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Breakfast In The Ruins- In the roof garden 1971

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  • Breakfast In The Ruins- In the roof garden 1971

    Hi all or anyone at all!

    I've been reading Michael Moorcock for a couple of years now, done the usual dive in through the fantasy/sf omnibuses (although not habitually a fantasy reader) and am now exploring more widely.

    I just started Breakfast In The Ruins and had to break my silence to praise the first segment of the book, in the roof garden. Its a perfect short story. Its evocative of a place and time (current then, but historical now) and of a mood that I find easy to relate to. Then broader issues of emotional, social and economic guilt and embarassment are raised just beneath the horizon. I find myself sympathising emotionally yet also encouraged to look at more abstract themes.

    Quite lovely. Neil Jordan's early short fiction seems to try similar ideas.

    Now I'll go and read the rest of the book...

  • #2
    It's a fine book. In fact, of Mr. Moorcock's earlier novels, it is one of my favorites.

    I'm tempted to go back and reread it.

    LSN

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    • #3
      Originally posted by L_Stearns_Newburg
      It's a fine book. In fact, of Mr. Moorcock's earlier novels, it is one of my favorites.

      I'm tempted to go back and reread it.
      Seriously, LSN, if you'd like to wait a little while, we could make BITR the next book for the self-styled 'Moorcock Reading Group' to tackle next month?

      (I say 'self-styled' because at the moment, I suspect the MRG consists of myself and Aral Vilsn - although he's not actually reading the current book - The Shores of Death - because he's just read the NW version. Hopefully though through persistance we may pick up more members over time.)

      Anyway, BITR would be a really good choice to make the next novel because it's available online at RevolutionSF - http://www.revolutionsf.com/print.php3?id=722 - so it would be really easy for anyone who wants to read it to do so.

      Would other people be interested in coming aboard with this? (The idea of a Reading Group - for those who don't know - is for the members to all read the same book, in a given timeframe, and then discuss it afterwards.)
      _"For an eternity Allard was alone in an icy limbo where all the colours were bright and sharp and comfortless.
      _For another eternity Allard swam through seas without end, all green and cool and deep, where distorted creatures drifted, sometimes attacking him.
      _And then, at last, he had reached the real world – the world he had created, where he was God and could create or destroy whatever he wished.
      _He was supremely powerful. He told planets to destroy themselves, and they did. He created suns. Beautiful women flocked to be his. Of all men, he was the mightiest. Of all gods, he was the greatest."

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      • #4
        Originally posted by demos99
        Seriously, LSN, if you'd like to wait a little while, we could make BITR the next book for the self-styled 'Moorcock Reading Group' to tackle next month?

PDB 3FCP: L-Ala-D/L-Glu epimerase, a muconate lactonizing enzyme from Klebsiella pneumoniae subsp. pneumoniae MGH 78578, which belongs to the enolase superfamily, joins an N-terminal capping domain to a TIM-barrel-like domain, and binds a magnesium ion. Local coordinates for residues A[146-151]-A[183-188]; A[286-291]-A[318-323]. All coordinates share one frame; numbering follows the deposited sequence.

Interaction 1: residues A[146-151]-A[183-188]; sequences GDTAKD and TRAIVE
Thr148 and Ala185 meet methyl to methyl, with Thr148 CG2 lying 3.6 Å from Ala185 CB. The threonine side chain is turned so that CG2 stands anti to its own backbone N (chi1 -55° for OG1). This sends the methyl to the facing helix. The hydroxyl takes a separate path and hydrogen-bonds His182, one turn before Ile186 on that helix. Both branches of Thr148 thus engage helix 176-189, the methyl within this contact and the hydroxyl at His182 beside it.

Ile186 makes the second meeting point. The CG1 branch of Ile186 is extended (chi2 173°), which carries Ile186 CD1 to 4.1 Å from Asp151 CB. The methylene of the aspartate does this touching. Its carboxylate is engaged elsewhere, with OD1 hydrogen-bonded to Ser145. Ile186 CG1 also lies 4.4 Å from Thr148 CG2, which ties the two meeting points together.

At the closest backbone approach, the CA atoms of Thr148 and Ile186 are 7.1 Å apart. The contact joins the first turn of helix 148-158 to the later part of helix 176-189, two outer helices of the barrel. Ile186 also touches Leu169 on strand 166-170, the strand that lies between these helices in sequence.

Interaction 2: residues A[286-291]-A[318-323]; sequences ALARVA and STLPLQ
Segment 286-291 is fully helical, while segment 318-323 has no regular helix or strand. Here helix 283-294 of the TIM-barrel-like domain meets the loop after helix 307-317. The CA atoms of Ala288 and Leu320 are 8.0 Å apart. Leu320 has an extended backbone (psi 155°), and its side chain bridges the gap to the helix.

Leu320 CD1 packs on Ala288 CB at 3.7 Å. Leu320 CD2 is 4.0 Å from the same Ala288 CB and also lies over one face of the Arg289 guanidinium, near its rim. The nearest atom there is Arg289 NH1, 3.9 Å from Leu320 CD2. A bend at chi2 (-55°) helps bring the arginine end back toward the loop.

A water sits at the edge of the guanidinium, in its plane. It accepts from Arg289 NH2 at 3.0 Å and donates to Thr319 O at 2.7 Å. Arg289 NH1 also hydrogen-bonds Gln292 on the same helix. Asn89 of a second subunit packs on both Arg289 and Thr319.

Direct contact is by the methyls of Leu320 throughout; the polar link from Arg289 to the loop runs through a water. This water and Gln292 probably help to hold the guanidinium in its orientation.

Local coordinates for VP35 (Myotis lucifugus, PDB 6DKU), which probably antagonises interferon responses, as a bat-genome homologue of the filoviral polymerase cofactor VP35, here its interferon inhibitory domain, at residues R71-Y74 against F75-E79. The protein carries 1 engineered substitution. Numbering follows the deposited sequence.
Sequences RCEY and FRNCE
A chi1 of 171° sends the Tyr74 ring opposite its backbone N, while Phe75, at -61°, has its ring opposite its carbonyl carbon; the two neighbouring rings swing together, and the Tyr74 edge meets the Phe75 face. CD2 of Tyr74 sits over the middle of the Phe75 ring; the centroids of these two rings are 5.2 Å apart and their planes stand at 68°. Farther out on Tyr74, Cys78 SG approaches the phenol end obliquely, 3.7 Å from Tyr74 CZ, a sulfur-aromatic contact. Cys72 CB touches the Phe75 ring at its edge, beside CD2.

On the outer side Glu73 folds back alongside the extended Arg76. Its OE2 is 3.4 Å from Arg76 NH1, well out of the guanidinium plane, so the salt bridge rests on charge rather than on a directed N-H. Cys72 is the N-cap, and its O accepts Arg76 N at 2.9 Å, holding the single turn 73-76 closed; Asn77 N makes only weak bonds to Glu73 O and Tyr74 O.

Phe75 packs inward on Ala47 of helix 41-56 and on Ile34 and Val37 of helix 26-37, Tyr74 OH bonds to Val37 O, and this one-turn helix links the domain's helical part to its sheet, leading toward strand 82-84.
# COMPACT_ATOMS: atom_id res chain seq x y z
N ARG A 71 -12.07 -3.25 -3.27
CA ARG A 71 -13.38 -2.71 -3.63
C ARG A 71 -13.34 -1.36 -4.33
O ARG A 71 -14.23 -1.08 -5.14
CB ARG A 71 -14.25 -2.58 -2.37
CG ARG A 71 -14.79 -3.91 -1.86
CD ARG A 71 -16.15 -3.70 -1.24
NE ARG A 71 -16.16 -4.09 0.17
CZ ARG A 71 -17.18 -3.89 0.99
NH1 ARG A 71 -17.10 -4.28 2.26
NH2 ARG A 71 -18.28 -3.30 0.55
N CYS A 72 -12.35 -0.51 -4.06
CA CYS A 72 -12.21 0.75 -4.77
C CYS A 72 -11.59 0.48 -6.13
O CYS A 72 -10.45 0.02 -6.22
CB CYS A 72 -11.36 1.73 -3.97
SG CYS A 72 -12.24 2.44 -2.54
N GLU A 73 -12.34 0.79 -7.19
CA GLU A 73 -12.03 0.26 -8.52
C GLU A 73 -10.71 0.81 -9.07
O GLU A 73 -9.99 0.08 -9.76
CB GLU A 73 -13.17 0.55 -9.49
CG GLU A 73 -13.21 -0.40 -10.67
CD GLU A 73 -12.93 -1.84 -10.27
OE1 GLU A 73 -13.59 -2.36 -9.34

Thanks for the invitation, but I'm too, um, "restless" (that's probably the word) to participate in a reading and discussion group. I tend to run on my own schedule, which can, at times, be unpredictable.

        Have fun.

        Still, BitR is a fine book. Definitely recommended.

        And while you are perusing his early works, don't overlook The Ice Schooner, which I think is underrated. It's much more traditional than Breakfast in the Ruins, but that doesn't disqualify it from serious consideration. Compare it to other sf books of its period, and ask how it stacks up. Worth one's time, definitely; I reread it just last year. It had been a very long time.

        LSN

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        • #5
          Originally posted by L_Stearns_Newburg
          Thanks for the invitation, but I'm too, um, "restless" (that's probably the word) to participate in a reading and discussion group. I tend to run on my own schedule, which can, at times, be unpredictable.
          Okay, no harm in asking. :)

          Ice Schooner *is* pretty good as I recall, but it's so long since I last read it that I don't remember much about it - still there's an excuse to re-read it some time. :D
          _"For an eternity Allard was alone in an icy limbo where all the colours were bright and sharp and comfortless.
          _For another eternity Allard swam through seas without end, all green and cool and deep, where distorted creatures drifted, sometimes attacking him.
          _And then, at last, he had reached the real world – the world he had created, where he was God and could create or destroy whatever he wished.
          _He was supremely powerful. He told planets to destroy themselves, and they did. He created suns. Beautiful women flocked to be his. Of all men, he was the mightiest. Of all gods, he was the greatest."

          Comment


          • #6
            Absolutely. The story is told with consummate skill and control. Hard to believe Mr. Moorcock was 26 when he wrote it. (I know, he went back and revised it somewhat around '77 and once again in the '80s, but those changes were mostly near the end of the book.)

            LSN

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